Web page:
Cuesta College, San Luis Obispo, CA
National Archive #NN33300514 2005-06-30 PH1 JEFF HILTON
One of the widest ships to pass through the Panama Canal was the USS Iowa, which has an outside width of 32.97 m. The narrowest portion of the Panama Canal is through the Pedro Miguel locks, which has an inside width of 33.53 m. Assume that the USS Iowa is entirely made of steel (coefficient of thermal expansion 12×10–6 K–1), the Pedro Miguel locks are entirely made of concrete (coefficient of thermal expansion 9.8×10–6 K–1), and that these widths were measured at 20° C. Determine whether or not it is plausible for this ship to still pass through the locks, if the ship and the canal are both at the highest reported temperature for this area of 39° C. [*][**][***][****]
Solution and grading rubric:
- the expansion and/or new width of ship at the warmer temperature; and
- the expansion and/or new width of the locks at the warmer temperature; then
- compares either the relative difference in expansion, or the new expanded widths, and concludes that the expanded size of the ship will still fit within the expanded size of the locks.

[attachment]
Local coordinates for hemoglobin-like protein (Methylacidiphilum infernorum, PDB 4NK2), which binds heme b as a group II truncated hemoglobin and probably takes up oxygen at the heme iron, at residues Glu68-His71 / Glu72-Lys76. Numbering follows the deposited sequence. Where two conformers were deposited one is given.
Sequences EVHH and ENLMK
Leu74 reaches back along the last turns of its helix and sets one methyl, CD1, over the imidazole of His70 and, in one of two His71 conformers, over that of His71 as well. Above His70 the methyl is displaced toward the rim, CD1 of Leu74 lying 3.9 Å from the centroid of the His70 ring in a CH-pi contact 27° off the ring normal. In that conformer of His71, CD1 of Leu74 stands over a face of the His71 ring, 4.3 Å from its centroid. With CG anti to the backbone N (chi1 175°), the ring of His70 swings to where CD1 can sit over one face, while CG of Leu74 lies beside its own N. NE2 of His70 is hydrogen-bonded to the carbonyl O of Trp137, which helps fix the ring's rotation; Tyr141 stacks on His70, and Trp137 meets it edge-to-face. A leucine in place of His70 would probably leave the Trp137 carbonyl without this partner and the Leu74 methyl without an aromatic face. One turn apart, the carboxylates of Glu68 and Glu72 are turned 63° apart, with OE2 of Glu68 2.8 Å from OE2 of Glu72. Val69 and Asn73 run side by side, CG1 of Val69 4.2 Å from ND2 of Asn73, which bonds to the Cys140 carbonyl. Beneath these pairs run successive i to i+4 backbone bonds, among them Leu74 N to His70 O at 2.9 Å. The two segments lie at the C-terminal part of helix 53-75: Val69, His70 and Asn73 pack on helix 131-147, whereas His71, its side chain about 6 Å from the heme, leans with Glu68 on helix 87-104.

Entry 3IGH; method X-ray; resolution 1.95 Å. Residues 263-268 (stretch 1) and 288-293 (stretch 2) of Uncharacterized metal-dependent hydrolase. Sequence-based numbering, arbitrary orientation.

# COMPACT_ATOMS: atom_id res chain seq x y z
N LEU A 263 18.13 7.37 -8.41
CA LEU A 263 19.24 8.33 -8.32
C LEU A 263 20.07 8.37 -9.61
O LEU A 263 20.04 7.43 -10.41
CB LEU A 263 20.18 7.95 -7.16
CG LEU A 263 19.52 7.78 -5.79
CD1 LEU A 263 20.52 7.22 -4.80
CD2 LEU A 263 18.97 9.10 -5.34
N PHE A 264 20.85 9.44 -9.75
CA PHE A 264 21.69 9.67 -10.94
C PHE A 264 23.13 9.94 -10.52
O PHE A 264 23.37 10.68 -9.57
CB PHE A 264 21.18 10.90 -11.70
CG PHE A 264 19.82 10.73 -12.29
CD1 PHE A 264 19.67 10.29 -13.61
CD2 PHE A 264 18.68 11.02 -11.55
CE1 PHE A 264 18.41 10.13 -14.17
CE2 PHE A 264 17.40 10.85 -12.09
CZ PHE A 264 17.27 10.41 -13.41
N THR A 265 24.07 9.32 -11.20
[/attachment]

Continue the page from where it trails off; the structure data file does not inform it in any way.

Nearly correct, but includes minor math errors.
Nearly correct, but approach has conceptual errors, and/or major/compounded math errors. At least enough steps are shown that would theoretically result in a complete answer, multiple errors notwithstanding.
Implementation of right ideas, but in an inconsistent, incomplete, or unorganized manner. Some garbled attempt at comparing linear thermal expansion of the ship and the locks.
Implementation of ideas, but credit given for effort rather than merit. Approach involving methods other than linear thermal expansion.
Irrelevant discussion/effectively blank.
Sections 70854, 70855, 73320
Exam code: finali0w4
p: 28 students
r: 9 students
t: 1 student
v: 9 students
x: 1 student
y: 0 students
z: 1 student
A sample "p" response (from student):